The China Boom: Why China Will Not Rule the World

Ho-fung Hung. Columbia, $35 (256p) ISBN 978-0-231-16418-4
In this challenging but informative study, Hung, a sociology professor at Johns Hopkins University, traces the formation of the modern Chinese economy and, per the title, sheds doubt on notions of China's rising dominance. In light of the country's recent stock market crash, this timely work provides valuable insights into the development of its economy, though these may be too scholarly for a non-academic audience. The opening sections about China's history of commerce will be fascinating and accessible even for casual lay readers. Hung describes how an influx of American silver in the 18th century created the first commercial boom, albeit without triggering capitalism and industrialization. This was followed by a period of economic deterioration and "agricultural involution" in the 19th century. Hung goes onto the early 20th-century era of competing warlords, and through the Mao period up to modern-day China's capitalist boom, which continued almost unaffected through the 2008 recession. As Hung enters the body of his analysis, the writing becomes more academic and potentially inaccessible for non-specialists. Nonetheless, his research is compelling and paints a convincing picture that China may not be the superpower many predicted it to be. (Nov.)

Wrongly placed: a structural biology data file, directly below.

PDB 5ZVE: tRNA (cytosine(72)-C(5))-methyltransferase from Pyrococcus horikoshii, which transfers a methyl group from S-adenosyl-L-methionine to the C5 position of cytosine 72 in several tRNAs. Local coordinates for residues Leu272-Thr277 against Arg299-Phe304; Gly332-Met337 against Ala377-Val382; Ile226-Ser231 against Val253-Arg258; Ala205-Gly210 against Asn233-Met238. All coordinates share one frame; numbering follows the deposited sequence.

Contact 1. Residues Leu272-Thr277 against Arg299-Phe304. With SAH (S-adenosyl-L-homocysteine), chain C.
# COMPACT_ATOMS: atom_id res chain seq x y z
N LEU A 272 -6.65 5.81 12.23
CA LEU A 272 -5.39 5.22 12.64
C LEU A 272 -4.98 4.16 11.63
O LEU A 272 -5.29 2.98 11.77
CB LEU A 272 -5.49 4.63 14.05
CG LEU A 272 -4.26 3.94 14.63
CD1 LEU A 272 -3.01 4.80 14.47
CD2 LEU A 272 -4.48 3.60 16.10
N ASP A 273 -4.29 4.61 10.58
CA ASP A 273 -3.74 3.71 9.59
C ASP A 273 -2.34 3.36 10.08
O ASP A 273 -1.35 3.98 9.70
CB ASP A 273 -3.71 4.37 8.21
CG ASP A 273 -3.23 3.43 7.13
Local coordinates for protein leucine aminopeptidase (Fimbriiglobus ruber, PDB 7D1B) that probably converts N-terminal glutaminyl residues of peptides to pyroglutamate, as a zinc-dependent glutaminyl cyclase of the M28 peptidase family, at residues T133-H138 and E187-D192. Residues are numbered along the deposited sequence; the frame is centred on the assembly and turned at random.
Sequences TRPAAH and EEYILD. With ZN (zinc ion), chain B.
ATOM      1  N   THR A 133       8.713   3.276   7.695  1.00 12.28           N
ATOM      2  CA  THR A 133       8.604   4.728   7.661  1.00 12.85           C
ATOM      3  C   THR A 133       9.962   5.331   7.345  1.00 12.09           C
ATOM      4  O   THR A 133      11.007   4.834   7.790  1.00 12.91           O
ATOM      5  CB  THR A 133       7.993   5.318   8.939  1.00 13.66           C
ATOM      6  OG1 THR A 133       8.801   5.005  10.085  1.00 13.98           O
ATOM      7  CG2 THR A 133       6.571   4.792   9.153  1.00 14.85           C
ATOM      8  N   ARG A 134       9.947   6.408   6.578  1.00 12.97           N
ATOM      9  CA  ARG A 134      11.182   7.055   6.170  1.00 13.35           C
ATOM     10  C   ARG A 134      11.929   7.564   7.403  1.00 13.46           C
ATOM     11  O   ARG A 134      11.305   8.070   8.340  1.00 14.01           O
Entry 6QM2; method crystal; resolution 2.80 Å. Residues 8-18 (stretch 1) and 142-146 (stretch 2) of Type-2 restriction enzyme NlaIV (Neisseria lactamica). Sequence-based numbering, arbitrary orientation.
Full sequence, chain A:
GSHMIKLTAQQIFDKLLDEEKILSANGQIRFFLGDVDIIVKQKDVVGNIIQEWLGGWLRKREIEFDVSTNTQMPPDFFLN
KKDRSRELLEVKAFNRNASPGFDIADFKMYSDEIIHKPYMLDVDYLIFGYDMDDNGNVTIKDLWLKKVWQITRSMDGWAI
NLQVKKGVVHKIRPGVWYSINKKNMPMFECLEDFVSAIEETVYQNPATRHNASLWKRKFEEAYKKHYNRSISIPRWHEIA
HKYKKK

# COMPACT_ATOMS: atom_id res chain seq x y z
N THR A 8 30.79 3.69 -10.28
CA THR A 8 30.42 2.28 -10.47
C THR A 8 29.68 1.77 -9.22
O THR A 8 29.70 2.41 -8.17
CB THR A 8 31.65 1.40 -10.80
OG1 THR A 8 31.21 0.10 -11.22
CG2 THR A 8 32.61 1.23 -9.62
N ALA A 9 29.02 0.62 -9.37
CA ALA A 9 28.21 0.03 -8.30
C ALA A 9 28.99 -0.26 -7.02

Reviewed on: 09/28/2015
Release date: 11/01/2015
Ebook - 978-0-231-54022-3
Paperback - 264 pages - 978-0-231-16419-1
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